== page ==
Enter Adviice (www.advice.co.uk), an online platform with a positive social impact at its core and running throughout, with the catchphrase; “Connecting Individuals. Inspiring Positive Change.”
Adviice’s true mission is two-fold. The first and most important mission is to normalise coaching. This pays respect to the former quote and philosophical ambition that people needn’t worry about speaking out about where they currently are in their life, career, mind, body, or spirit. In simple terms, it’s about generating an atmosphere where one can express their emotional state, their fears, worries, and anxieties with the perfect coach for them, whom they can find on the Adviice platform.
The second aspect is in relation to Adviice being the future home for coaches. That means, all coaches, with relevant credentials and experience, are integrated into the Adviice community and share a vision for inspiring positive change.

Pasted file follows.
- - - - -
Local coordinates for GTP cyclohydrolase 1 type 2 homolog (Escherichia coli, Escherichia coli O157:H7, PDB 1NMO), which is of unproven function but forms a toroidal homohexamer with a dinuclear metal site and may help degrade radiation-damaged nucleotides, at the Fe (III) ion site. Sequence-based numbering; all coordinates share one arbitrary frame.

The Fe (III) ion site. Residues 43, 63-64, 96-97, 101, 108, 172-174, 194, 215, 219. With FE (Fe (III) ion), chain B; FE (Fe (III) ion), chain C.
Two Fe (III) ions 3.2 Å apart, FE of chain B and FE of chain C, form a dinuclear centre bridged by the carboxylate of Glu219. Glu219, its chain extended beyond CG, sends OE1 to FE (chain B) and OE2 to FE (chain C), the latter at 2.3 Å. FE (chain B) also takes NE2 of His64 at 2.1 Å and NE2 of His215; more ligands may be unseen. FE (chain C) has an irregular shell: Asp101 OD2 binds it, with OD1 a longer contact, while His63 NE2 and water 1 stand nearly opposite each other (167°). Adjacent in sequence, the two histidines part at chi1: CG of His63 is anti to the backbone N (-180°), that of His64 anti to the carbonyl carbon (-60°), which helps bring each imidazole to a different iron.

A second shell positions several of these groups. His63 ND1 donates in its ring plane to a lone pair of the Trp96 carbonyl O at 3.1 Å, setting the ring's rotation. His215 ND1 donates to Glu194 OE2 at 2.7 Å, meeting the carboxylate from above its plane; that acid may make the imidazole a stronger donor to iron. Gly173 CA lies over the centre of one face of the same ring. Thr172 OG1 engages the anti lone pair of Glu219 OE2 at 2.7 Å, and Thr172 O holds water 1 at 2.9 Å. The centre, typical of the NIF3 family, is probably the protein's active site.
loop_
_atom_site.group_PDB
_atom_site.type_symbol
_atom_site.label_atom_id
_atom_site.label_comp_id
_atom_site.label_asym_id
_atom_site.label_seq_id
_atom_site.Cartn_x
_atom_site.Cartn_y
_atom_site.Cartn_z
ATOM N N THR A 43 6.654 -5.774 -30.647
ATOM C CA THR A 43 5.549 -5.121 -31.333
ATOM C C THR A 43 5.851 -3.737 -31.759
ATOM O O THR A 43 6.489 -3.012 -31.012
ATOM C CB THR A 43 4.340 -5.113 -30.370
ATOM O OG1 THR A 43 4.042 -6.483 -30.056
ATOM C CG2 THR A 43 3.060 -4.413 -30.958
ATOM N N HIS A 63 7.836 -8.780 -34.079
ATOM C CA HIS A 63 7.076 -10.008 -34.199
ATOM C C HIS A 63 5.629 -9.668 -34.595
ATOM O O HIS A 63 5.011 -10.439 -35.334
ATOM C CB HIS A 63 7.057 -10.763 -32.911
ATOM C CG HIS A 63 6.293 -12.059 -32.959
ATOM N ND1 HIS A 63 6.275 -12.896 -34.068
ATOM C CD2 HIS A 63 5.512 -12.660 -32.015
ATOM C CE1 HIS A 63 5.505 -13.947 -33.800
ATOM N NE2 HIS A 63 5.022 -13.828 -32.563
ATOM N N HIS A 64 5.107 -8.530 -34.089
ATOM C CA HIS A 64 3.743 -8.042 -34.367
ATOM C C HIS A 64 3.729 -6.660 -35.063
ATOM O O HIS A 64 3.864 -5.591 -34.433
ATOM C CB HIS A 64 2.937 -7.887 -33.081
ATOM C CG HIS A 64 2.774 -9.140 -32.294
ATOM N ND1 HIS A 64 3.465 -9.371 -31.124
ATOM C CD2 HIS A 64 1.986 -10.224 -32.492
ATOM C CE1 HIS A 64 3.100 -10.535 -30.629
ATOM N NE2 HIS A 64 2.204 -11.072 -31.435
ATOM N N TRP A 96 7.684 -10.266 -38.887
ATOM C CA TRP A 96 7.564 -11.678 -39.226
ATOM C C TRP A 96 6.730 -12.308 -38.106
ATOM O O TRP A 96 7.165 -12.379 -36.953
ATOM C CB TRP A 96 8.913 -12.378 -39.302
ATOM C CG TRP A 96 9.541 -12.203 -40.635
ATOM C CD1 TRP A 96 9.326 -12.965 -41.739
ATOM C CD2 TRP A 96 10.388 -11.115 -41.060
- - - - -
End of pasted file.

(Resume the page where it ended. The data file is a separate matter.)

Adviice offers a user-friendly service for both coaches and interested potential clients, aiming to put coaches at the forefront of personal development.
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Emma was born in Tuskegee Albama and educated at Kent state University. She has written across the National News. She worked as a manager for the global marketing department and recently she is working on Weekly Optimist.
Disclaimer: The views, suggestions, and opinions expressed here are the sole responsibility of the experts. No Weekly Optimist journalist was involved in the writing and production of this article.